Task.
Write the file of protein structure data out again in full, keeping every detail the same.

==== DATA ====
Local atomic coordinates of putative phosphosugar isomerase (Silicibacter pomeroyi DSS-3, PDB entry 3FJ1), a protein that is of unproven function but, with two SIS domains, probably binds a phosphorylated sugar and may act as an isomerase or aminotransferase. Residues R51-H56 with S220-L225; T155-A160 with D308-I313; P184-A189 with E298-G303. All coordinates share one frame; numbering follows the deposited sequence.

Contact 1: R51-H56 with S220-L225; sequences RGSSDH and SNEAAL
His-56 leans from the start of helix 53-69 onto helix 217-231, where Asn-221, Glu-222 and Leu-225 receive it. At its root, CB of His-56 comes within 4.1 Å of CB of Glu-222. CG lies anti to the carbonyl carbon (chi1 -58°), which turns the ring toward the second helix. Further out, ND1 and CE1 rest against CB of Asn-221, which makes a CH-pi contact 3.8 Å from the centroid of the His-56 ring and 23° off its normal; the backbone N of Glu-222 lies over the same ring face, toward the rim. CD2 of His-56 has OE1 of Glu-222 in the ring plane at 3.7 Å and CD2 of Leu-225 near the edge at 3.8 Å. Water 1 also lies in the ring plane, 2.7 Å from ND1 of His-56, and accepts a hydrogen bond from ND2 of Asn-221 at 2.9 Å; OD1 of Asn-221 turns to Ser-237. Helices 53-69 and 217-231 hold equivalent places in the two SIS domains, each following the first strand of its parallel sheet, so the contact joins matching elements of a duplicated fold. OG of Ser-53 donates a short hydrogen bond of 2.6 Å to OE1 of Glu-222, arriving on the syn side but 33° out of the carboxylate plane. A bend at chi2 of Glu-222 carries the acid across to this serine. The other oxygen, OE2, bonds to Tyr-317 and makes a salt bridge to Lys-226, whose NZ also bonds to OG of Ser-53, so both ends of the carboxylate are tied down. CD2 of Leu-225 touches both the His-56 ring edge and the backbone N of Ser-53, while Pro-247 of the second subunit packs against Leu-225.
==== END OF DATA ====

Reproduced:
Local atomic coordinates of putative phosphosugar isomerase (Silicibacter pomeroyi DSS-3, PDB entry 3FJ1), a protein that is of unproven function but, with two SIS domains, probably binds a phosphorylated sugar and may act as an isomerase or aminotransferase. Residues R51-H56 with S220-L225; T155-A160 with D308-I313; P184-A189 with E298-G303. All coordinates share one frame; numbering follows the deposited sequence.

Contact 1: R51-H56 with S220-L225; sequences RGSSDH and SNEAAL
His-56 leans from the start of helix 53-69 onto helix 217-231, where Asn-221, Glu-222 and Leu-225 receive it. At its root, CB of His-56 comes within 4.1 Å of CB of Glu-222. CG lies anti to the carbonyl carbon (chi1 -58°), which turns the ring toward the second helix. Further out, ND1 and CE1 rest against CB of Asn-221, which makes a CH-pi contact 3.8 Å from the centroid of the His-56 ring and 23° off its normal; the backbone N of Glu-222 lies over the same ring face, toward the rim. CD2 of His-56 has OE1 of Glu-222 in the ring plane at 3.7 Å and CD2 of Leu-225 near the edge at 3.8 Å. Water 1 also lies in the ring plane, 2.7 Å from ND1 of His-56, and accepts a hydrogen bond from ND2 of Asn-221 at 2.9 Å; OD1 of Asn-221 turns to Ser-237. Helices 53-69 and 217-231 hold equivalent places in the two SIS domains, each following the first strand of its parallel sheet, so the contact joins matching elements of a duplicated fold. OG of Ser-53 donates a short hydrogen bond of 2.6 Å to OE1 of Glu-222, arriving on the syn side but 33° out of the carboxylate plane. A bend at chi2 of Glu-222 carries the acid across to this serine. The other oxygen, OE2, bonds to Tyr-317 and makes a salt bridge to Lys-226, whose NZ also bonds to OG of Ser-53, so both ends of the carboxylate are tied down. CD2 of Leu-225 touches both the His-56 ring edge and the backbone N of Ser-53, while Pro-247 of the second subunit packs against Leu-225.